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2003 - Saloni M swims East


Titiana Varkopoulos

Titiana Varkopoulos is a community theatre worker and playwright. She has worked with young people from diverse cultural backgrounds on theatre projects at local government in Melbourne and at Footscray Community Arts Center - for Y3P and SCRAYP. She has co-directed and co-written Such is Life for Y3P, co-written Letters of Freedom for SCRAYP, directed and co-wrote Terra Nullius at the Courthouse Youth Arts Centre in Geelong and worked as a writing/script facilitator for the project Week with Platform Youth Theatre.

Titiana has also written We Danced with our Shadows (1997 - The Organ Factory), She Who Changes (1998 - Melbourne Fringe), and Ella the Ethereal (2000). She has been a recipient of a playwriting mentorship from YPAA in 2000. In 2002 she was awarded an Arts and Skills Development Grant from the Community Cultural Development Board of the Australia Council for the Arts. She most recently performed the piece Daughter of the Boatmen for the I.D. Club at The Carnivale Festival in Sydney.

For the Saloni M swims East event on Friday, December 5, she was going to present the following, but due to circumstances beyond her control, she was not able to:

The Bride Wore a Veil of Woven Lace, a spoken word performance.



The Bride Wore a Veil of Woven Lace
[a performance piece]

A traditional Greek wedding song is chanted by a chorus as the bride in her gown and veil enters.

Simera gamos, simera giamos ginete
Simera gamos, simera giamos ginete…

The bride speaks:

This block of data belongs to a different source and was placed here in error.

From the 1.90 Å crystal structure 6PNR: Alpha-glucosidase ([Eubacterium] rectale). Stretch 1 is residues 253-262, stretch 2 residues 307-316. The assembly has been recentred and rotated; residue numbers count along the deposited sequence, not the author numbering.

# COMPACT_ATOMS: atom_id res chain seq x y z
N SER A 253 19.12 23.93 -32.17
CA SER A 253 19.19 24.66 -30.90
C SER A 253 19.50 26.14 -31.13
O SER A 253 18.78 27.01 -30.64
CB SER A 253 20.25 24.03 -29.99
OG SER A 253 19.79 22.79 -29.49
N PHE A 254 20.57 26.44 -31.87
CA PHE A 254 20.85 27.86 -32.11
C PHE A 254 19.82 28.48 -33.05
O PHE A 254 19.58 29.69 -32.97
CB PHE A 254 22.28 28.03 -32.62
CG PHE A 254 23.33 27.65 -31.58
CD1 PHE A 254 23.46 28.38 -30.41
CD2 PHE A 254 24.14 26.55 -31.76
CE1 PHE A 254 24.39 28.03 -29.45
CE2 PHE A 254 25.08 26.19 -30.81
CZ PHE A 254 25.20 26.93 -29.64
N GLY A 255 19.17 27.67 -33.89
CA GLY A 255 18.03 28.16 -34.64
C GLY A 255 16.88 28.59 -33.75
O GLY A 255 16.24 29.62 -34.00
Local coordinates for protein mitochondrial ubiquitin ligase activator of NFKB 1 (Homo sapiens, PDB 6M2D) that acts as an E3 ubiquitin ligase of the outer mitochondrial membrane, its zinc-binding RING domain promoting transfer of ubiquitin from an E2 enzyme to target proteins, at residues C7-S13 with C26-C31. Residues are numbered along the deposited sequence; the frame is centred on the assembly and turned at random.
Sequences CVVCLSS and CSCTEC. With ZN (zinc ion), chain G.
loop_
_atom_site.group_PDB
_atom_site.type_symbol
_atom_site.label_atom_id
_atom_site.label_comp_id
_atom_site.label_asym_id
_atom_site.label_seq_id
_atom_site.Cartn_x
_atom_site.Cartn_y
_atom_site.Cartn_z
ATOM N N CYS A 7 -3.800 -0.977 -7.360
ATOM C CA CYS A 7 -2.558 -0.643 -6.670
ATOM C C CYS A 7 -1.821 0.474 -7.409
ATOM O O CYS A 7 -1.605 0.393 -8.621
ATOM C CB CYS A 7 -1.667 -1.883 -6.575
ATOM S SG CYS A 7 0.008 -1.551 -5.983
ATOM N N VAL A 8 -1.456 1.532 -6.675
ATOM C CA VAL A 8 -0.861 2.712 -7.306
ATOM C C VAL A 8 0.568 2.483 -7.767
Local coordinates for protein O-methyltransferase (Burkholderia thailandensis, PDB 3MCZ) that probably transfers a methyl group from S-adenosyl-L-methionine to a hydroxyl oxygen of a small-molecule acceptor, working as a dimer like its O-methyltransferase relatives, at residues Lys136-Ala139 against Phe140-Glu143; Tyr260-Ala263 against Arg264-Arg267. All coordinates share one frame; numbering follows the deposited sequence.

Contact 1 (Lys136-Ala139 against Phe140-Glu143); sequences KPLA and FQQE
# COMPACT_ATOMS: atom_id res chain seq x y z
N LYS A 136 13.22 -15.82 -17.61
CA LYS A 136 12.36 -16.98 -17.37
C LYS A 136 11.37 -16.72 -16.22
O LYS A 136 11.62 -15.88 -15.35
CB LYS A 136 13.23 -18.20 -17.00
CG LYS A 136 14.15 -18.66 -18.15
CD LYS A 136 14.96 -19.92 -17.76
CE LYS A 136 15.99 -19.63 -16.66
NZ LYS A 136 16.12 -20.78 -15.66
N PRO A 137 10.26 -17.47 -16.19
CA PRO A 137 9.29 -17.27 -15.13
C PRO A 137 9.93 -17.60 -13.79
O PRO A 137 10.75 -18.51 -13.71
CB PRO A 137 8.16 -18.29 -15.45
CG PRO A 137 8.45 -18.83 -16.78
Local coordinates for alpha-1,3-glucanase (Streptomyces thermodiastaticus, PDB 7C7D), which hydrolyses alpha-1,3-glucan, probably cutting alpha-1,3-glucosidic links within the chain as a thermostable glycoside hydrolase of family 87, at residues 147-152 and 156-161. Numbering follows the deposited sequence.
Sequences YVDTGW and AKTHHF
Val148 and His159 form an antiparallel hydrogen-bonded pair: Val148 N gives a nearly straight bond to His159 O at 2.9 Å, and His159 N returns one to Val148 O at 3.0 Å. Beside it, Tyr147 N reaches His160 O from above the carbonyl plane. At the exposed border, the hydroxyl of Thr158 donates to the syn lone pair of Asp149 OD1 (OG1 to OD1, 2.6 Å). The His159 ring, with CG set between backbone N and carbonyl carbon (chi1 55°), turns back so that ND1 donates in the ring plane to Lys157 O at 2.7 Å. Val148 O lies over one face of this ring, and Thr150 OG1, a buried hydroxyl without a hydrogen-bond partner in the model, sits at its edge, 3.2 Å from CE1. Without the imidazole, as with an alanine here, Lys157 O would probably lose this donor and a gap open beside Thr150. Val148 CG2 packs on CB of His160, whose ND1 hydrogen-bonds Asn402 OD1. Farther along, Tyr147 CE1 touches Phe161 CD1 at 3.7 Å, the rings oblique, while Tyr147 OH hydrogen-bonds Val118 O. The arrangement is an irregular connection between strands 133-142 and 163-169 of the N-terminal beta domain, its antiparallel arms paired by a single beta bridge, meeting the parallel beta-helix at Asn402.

I wear my bridal veil
My veil of woven lace
Hand crafted and stitched
Sown in the tradition of thirty days
Prepared for the day I am to wed
And the coming life I am to lead.

The chanting and music fade up, and then chorus continues:
Man and woman
To be married
With all the town to witness it.

But what comes next is unexpected
Strange men barge in
Men with beards and swords

The bride:
I sense an omen in the air…

They take me away.

I can hear the wails of the women
Is that my mother?
Or my grandmother?
Is it my sister?
The townsmen
My father, my brother, my husband
Are gathering with weapons to come for me…

But it’s too late.

The chorus:
Her blood nourishes the earth
And the land thrives on the blood and bones
Of its people.

What was once valleys of barren soil
Mountainous views and glistening blue waters
White houses perched on the hills
All that remains
Is the slaughter and bloodshed
This is a custom of hate that fills the world.

The bride:
My name is Barkopoulou
Kwrh thV barkaV
I am the daughter of the boatmen
In Greek-Turkish dialect it was Kaitzoglou
It changed to Barkopoulou when my family fled to Greece
My grandfather/ by boat/ as a child/ as a refugee/
His father and sister were beheaded

The bride, as part of an ancient ritual, stains her white skin and dress with blood.

The chorus:
A story
One of many
Of migration and refuge
In other lands as refugees

The bride:
My name means ‘of the boat’
I am a daughter of the boatmen
Remember my name
Because I am no more.

The chorus:
In each lineage
A child is born
A child that can change destiny
A child forged on the fire
A fire of baptism
Of initiation
Of a woman born
Out of the mythology of her people
Of mythos and logos
The story and the word
But who tells the story?
The man and the sword
All empires
East and west
Share a history of bloodshed

And that is the repetition

Who then are the true barbarians?
Ask yourself
The Greeks, the Persians, the Romans, the Ottomans, the Israelis, the Portugese, the Spanish, the English, the Americans, the Australians and so on and so on and so on….
All are guilty of this sin
And sin it is

The song is raised once more:
Simera gamos, simera gamos
Then ginete…

The bride is now smeared and stained with the blood of her life.

© Titiana Varkopoulos 2003.

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